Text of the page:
As a teacher, my constant focus is to help students make progress in the classroom. NAEP helps with this mission by creating a common measure of student achievement across the country.
--Iris Garcia, Teacher Biscayne Elementary Community School, Miami Beach, FL.
The National Assessment of Educational Progress (NAEP) is the largest continuing and nationally representative assessment of what our nation’s students know and can do in subjects such as civics, geography, mathematics, reading, science, U.S. history, technology and engineering literacy, and writing. The results of NAEP are released as The Nation’s Report Card.
As principals, you are essential partners in NAEP. You select and empower a NAEP school coordinator, meet with teachers and students who will participate in the assessment, and encourage your students to participate and do their best.
As teachers, you make an important contribution by encouraging your students to participate and give their full effort. When students take part in NAEP, we get the most accurate measure possible of student achievement across the country.
Depending on which NAEP assessment is administered, the data can be used to compare and understand the performance of demographic groups within states, nationally, between states, and in urban districts that participate in the Trial Urban District Assessment (TUDA) over time. Educators, policymakers, and elected officials use these results as input to improve education.
If your school has been selected to participate in NAEP, here is what you need to know.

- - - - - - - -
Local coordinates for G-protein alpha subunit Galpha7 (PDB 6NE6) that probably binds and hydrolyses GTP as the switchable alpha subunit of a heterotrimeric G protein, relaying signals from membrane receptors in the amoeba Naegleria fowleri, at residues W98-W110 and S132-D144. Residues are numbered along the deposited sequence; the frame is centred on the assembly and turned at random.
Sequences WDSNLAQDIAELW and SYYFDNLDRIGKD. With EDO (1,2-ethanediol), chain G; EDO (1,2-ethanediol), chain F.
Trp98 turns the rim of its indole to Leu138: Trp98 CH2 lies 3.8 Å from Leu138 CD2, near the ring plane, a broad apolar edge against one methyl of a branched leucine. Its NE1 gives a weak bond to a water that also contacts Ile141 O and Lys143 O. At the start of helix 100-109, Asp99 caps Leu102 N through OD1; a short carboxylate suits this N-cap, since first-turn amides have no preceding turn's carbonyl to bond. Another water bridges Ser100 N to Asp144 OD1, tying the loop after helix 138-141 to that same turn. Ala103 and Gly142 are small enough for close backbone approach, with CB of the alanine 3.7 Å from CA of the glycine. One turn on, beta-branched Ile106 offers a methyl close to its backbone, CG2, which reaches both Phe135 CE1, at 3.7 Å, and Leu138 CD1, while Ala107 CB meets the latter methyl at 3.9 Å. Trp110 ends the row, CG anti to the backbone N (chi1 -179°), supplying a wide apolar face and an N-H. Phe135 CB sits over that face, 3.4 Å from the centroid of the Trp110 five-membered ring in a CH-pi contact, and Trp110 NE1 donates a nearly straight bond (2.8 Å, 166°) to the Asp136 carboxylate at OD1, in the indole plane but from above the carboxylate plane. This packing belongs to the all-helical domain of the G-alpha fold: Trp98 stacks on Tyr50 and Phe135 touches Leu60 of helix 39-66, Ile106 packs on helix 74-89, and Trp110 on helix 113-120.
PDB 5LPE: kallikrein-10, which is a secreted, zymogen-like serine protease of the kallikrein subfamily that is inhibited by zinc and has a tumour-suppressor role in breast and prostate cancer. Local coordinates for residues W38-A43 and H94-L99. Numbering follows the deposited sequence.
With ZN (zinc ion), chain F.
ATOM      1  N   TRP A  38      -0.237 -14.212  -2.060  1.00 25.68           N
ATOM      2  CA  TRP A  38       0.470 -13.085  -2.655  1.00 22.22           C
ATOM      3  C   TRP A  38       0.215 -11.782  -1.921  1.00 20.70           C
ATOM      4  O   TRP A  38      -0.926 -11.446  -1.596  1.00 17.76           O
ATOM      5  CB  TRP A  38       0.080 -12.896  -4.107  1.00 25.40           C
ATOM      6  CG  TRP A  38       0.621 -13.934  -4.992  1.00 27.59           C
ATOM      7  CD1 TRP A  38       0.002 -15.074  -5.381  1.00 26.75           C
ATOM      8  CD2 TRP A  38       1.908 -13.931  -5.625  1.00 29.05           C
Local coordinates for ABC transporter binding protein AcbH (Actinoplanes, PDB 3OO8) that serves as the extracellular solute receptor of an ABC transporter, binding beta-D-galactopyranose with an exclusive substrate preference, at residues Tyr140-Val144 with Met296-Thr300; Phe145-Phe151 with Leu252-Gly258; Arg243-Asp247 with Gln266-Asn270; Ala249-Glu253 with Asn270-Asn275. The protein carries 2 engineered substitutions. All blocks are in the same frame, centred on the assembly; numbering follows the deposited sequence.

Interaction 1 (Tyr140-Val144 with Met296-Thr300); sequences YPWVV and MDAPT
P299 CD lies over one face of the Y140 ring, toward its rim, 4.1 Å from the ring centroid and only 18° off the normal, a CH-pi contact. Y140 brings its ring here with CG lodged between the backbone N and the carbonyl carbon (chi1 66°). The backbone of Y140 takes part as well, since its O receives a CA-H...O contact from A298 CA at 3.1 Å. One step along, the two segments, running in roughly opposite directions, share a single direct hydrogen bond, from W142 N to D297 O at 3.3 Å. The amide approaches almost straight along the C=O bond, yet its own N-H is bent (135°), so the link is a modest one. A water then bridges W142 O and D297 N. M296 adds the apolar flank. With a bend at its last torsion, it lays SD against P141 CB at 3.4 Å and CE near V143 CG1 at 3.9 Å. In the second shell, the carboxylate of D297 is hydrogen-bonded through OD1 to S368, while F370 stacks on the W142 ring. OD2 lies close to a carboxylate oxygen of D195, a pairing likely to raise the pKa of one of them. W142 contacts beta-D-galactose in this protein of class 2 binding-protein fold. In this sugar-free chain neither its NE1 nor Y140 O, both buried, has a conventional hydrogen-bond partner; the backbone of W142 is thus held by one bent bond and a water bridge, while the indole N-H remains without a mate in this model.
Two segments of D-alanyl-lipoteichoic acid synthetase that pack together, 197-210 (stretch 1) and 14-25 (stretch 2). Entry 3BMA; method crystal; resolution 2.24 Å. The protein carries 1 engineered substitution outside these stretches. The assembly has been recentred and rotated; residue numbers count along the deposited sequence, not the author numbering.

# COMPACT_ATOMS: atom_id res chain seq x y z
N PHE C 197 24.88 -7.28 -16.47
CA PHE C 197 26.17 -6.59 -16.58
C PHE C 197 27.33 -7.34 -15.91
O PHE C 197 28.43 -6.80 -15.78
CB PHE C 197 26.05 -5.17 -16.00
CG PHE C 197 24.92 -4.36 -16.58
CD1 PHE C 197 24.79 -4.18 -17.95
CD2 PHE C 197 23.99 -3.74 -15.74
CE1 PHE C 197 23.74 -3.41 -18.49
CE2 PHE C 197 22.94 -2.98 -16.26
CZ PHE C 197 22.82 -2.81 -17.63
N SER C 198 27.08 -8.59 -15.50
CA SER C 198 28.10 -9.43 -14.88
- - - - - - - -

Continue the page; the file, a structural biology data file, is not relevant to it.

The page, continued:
See how students are selected for the NAEP assessments.Learn More
From October 2019 and continuing through May 2020, NAEP field staff will administer the long-term trend assessments in mathematics and reading in schools across the country. Long-term trend (LTT) results can be linked to NAEP assessments first administered in the 1970s, allowing us to measure progress over a span of nearly 50 years. The age samples for long-term trend assessments are 9-, 13-, and 17-year-olds.
Selected students will participate in paper-based mathematics or reading assessments, and each student will be assessed in only one subject. NAEP representatives will bring all materials and equipment to the school on assessment day. NAEP is designed to cause minimal disruption of classroom instruction. Including transition time, directions, and completion of a short five-minute questionnaire, it takes approximately 90 minutes for students to complete the assessment. The questionnaire provides valuable information about students’ educational experiences and opportunities to learn both inside and outside of the classroom. There will be no school or teacher questionnaires for the long-term trend assessment.
During testing, NAEP provides all necessary equipment (tablets, ear buds, and administrative equipment). The only resources a school is requested to provide is space, desks or tables, and electricity. A tutorial will be provided prior to the assessment to teach students how to use the equipment and tools and to enter their responses. Questionnaires that capture the learning experiences of students in and outside of the classroom will also be administered to students on tablets.Learn More